Testing composite hypotheses about discretevalued stationary processes
 In ITW : 291– 295
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On hypotheses testing for ergodic processes
 In Proceedgings of Information Theory Workshop (2008
, 1998
"... We propose a method for statistical analysis of time series, that allows us to obtain solutions to some classical problems of mathematical statistics under the only assumption that the process generating the data is stationary ergodic. Namely, we consider three problems: goodnessoffit (or identity ..."
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Cited by 18 (18 self)
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We propose a method for statistical analysis of time series, that allows us to obtain solutions to some classical problems of mathematical statistics under the only assumption that the process generating the data is stationary ergodic. Namely, we consider three problems: goodnessoffit (or identity) testing, process classification, and the change point problem. For each of the problems we construct a test that is asymptotically accurate for the case when the data is generated by stationary ergodic processes. The tests are based on empirical estimates of distributional distance.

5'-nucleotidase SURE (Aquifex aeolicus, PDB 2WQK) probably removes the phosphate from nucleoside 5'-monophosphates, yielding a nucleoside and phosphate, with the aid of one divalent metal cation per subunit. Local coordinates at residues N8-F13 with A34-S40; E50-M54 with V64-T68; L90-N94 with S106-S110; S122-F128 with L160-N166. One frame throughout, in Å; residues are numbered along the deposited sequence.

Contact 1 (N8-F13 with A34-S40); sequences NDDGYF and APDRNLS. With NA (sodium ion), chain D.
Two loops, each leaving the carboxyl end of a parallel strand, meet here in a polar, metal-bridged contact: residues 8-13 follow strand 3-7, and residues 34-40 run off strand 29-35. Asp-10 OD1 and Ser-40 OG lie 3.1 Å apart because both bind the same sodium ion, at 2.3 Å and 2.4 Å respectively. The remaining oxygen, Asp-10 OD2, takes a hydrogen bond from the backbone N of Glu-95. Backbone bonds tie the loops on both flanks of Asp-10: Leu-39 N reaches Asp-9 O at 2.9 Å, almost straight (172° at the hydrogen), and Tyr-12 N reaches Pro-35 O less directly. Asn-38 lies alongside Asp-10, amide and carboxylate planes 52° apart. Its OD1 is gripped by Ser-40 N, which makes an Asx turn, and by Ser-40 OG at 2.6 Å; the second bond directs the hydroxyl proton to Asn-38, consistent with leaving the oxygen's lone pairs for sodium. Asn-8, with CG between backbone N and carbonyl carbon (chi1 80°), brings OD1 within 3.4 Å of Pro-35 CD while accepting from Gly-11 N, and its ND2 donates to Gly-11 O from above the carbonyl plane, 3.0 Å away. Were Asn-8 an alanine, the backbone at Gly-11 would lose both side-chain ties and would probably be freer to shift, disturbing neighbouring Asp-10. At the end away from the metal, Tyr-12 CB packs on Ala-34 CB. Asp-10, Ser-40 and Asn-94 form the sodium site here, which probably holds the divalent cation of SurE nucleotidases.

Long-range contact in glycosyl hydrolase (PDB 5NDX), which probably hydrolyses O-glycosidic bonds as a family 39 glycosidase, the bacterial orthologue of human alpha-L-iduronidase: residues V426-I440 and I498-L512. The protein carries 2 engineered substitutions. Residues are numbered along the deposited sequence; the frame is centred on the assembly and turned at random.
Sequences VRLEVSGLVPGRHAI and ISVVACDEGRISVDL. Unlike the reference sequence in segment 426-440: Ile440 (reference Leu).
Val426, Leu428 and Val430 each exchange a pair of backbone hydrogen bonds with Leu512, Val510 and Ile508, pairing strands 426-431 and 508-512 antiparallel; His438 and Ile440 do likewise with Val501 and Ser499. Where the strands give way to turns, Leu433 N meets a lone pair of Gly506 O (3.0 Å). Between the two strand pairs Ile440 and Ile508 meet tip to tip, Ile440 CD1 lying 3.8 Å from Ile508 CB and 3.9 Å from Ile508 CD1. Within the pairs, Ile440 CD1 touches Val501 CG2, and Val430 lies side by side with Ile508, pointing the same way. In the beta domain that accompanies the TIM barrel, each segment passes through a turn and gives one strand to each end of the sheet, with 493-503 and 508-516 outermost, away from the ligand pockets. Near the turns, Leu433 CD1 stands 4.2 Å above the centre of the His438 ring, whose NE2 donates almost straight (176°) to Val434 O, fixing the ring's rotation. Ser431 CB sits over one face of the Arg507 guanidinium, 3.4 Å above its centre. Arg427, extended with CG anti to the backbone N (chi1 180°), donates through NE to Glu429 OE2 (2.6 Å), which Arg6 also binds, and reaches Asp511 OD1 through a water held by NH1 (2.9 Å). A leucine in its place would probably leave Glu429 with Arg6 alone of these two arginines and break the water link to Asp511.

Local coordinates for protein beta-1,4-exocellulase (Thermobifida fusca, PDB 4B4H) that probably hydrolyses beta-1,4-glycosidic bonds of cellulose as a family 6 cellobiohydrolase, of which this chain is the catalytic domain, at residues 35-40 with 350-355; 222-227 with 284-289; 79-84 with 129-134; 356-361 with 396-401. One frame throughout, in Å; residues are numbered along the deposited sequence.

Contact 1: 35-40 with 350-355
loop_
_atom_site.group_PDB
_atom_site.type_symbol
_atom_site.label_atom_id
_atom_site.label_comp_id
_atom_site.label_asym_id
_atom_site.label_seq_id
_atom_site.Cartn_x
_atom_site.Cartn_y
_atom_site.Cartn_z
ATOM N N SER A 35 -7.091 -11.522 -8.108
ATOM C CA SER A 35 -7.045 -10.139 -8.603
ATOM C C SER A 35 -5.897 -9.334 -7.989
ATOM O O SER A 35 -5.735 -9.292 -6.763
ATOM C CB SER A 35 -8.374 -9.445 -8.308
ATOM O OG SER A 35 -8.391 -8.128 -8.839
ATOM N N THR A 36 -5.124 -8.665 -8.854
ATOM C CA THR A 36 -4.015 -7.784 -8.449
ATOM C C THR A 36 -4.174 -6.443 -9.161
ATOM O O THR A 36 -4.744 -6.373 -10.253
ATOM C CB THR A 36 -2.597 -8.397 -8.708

An impossibility result for process discrimination
 In Proceedings of IEEE International Symposium on Information Theory (ISIT’09
, 2009
"... Two series of binary observations x1, x1,... and y1, y2,... are presented: at each time n ∈ N we are given xn and yn. It is assumed that the sequences are generated independently of each other by two stochastic processes. We are interested in the question of whether the sequences represent a typical ..."
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Cited by 9 (8 self)
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Two series of binary observations x1, x1,... and y1, y2,... are presented: at each time n ∈ N we are given xn and yn. It is assumed that the sequences are generated independently of each other by two stochastic processes. We are interested in the question of whether the sequences represent a typical realization of two different processes or of the same one. We demonstrate that this is impossible to decide in the case when the processes are Bprocesses. It follows that discrimination is impossible for the set of all (finitevalued) stationary ergodic processes in general. This result means that every discrimination procedure is bound to err with nonnegligible frequency when presented with sequences from some of such processes. It contrasts earlier positive results on Bprocesses, in particular those showing that there are consistent ¯ ddistance estimates for this class of processes. Keywords: Process discrimination, Bprocesses, stationary ergodic processes, time series, homogeneity testing 1